He did eventually get off the drug, but not without help. A therapist eventually suggested that he seek professional help at a medical detox facility. They helped him flush the heroin from his system, but it wasn’t easy. Petty suffered spasms, and slept for two days. But when he awoke, he felt like a new man.

Tom Petty overcame his own addiction through a mix of professional help and sheer desperation. He knew who he wanted to be, and that he couldn’t be that person while under the influence of drugs. A changed man, he stopped performing songs from that period of his life. He simply couldn’t stand the reminders. As he soon found out, however, working in the music industry makes it difficult not to encounter drug use. He would suffer one more reminder of his days with heroin, and it would prove emotionally devastating.

The Dying Tree in the Backyard

During this period of Petty’s life, The Heartbreakers no longer worked with original bassist Ron Blair. Replacing him was Howie Epstein, who struggled with his own heroin addiction. The band did everything they could to help Epstein through it. They tried sending him to treatment. Even when he relapsed and got pulled over with heroin in the car, they kept him on tour. Tom Petty and the Heartbreakers wanted desperately to keep Epstein in the band. But as the new millennium rolled around, things only got worse.

Epstein started missing shows. His physical health began to noticeably falter. But he remained with the band until their Rock and Roll Hall of Fame induction in 2002. Not long after, the band released him from their company and rehired Blair. The following year, heroin overdose claimed Epstein’s life.

Tom Petty spoke poetically of his death, echoing sentiments shared by anyone who has lost a person they cared about to drug addiction.

“It’s like you got a tree dying in the back yard. And you’re kind of used to the idea that it’s dying. But then you look out there one day, and they cut it down. And you just can’t imagine that beautiful tree isn’t there anymore.”

While Petty suffered a major loss, he didn’t let it steer him from the path of recovery. He continued to improve his life, and for that he was rewarded in a beautiful way.

True Love and Success in Recovery

(steve white photos/Shutterstock)

Two years before Epstein’s death, Tom Petty and Dana York officially tied the knot. He kept making music, but he decided to dedicate more time to becoming a family man. Petty and York settled down in Malibu, and Petty became a more hands-on father with the two daughters that he had fathered during his marriage to Benyo. He credited this decision not just to his recovery, but from his life experience in general. As he puts it, the trials and tribulations he suffered in life actually played an active role in improving his marriage and family life.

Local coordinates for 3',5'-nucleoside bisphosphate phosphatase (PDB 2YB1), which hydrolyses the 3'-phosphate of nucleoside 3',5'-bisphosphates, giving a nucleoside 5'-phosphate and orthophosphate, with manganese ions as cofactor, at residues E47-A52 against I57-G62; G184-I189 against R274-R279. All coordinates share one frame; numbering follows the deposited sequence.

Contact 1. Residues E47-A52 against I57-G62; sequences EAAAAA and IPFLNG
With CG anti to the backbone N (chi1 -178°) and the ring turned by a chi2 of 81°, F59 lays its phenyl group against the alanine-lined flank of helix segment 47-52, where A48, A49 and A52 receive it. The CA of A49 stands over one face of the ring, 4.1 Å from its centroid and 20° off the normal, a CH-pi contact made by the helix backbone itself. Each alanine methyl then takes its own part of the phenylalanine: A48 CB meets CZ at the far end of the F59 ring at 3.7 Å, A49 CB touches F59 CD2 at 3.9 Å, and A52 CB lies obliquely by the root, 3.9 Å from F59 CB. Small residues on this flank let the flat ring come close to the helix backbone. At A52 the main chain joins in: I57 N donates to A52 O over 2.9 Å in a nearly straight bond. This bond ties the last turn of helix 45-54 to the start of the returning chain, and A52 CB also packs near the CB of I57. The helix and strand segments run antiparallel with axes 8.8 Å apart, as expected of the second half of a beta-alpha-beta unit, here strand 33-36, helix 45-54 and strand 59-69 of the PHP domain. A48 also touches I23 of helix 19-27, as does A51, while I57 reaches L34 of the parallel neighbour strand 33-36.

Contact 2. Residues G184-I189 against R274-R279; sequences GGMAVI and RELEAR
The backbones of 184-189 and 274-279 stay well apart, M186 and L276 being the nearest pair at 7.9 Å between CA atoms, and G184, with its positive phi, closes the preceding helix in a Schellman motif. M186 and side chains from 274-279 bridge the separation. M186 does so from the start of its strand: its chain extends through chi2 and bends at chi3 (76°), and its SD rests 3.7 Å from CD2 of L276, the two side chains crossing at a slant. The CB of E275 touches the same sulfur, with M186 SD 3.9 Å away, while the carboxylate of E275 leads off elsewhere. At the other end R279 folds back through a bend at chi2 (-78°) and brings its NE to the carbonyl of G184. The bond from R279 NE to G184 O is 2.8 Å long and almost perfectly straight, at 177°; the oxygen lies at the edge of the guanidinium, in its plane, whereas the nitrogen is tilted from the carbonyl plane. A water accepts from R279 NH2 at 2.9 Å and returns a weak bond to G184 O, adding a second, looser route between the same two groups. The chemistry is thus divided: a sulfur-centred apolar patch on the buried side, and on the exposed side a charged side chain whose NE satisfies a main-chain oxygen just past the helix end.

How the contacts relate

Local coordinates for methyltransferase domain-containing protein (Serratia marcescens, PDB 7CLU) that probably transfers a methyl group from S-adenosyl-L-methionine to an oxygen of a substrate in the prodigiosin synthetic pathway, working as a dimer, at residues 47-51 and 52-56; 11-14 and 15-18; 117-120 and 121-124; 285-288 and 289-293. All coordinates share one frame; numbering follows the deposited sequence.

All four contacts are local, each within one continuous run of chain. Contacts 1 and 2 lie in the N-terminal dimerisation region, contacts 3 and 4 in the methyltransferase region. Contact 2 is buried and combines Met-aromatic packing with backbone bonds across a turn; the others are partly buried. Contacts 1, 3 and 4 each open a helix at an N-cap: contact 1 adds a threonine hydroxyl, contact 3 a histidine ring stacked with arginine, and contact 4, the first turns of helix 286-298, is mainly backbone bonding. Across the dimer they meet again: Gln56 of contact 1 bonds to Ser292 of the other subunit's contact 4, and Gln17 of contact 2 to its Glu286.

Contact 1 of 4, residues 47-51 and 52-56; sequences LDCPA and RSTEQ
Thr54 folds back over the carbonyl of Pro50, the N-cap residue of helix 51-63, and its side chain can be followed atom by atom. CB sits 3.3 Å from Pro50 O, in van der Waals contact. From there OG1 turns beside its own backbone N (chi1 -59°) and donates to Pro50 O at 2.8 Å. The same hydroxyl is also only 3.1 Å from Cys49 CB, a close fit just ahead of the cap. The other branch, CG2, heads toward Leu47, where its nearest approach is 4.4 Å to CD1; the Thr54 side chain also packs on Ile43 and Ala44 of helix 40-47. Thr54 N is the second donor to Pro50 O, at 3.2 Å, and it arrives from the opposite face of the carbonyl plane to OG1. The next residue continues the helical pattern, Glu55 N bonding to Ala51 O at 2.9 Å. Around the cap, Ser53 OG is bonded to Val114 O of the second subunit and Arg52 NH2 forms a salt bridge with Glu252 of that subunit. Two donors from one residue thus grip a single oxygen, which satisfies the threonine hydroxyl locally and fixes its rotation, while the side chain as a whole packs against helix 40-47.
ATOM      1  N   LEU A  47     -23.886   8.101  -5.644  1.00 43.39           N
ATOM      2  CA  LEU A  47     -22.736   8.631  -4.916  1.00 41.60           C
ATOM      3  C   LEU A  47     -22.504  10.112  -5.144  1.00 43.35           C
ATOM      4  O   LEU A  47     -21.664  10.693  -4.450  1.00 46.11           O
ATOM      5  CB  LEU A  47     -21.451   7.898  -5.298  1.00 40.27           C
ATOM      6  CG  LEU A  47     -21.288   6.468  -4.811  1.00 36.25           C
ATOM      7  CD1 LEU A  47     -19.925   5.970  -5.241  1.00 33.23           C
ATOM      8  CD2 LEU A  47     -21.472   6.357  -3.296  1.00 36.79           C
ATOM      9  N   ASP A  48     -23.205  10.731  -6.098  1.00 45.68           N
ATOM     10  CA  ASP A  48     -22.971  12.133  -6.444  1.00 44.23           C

“The only good thing about getting older is you get smart enough to avoid unnecessary problems. You know what’s worth spending time on and what’s not. If I had known that at 20, life would have been so much easier, but you have to experience all these things so you figure out how to find your way through the woods.”

Despite his renewed focus on home life, his career continued to gain speed. His next major work, The Last DJ, did not break any records for album sales. Largely because it strongly criticized the music industry, making it somewhat unpopular with radio stations. But he continued to sell concert tickets, and his faltering record sales did not affect his passion for making great music. This led all the way up until 2014, when Tom Petty and the Heartbreakers released Hypnotic Eye. It would be the last album they ever released—and it would also become their first Number One.

Prior to his death, Petty announced that his 40th anniversary tour would be his last.

“It’s very likely we’ll keep playing, but will we take on 50 shows in one tour? I don’t think so. I’d be lying if I didn’t say I was thinking this might be the last big one. We’re all on the backside of our sixties. I have a granddaughter now I’d like to see as much as I can. I don’t want to spend my life on the road.”

He felt at ease in the direction his life was heading. And despite reaching the age of 66, one cannot help but feel upon hearing his words that perhaps his life was cut short. But while he may not have lived as long as he planned, there is one thing we can say—the man died sober. More importantly, he died while living a life that he loved.

Anyone Can Be Tom Petty

Addiction is a strange paradox. We begin using drugs to escape our pain, yet only seem to succeed in creating a new kind of pain. Tom Petty recognized this, and he sought help to break the cycle. Afterward, he decided to make some radical changes to his lifestyle. He honed in on the aspects of his career that made him unhappy, and decided to change them. That may sound easy for a man with wealth and fame on his side, but in truth this type of radical change presents difficulties for anyone. We all feel stuck in our routine from time to time, and it takes effort to change it.

Tom Petty made that effort anyway, and he reaped the rewards of a fulfilling life. For him, recovery wasn’t about finding reasons to avoid drugs. It was about living the kind of life that ensured he wouldn’t want to do them in the first place.

Your new life can start today. If you’re struggling with addiction, seek help. And if you’re sober but unhappy, take a moment to identify where that comes from. Then develop a plan to change it. Perhaps the change will feel difficult at first. You might meet resistance, just as Petty did when he released The Last DJ. But you can weather the storm and keep moving. Be like Tom Petty. One day, the people in your life just might remember you with the same love and reverence that we now hold for this talented, wonderful man. A man who is, beyond the shadow of a doubt, currently resting in peace.




Banner image: Jack Fordyce/Shutterstock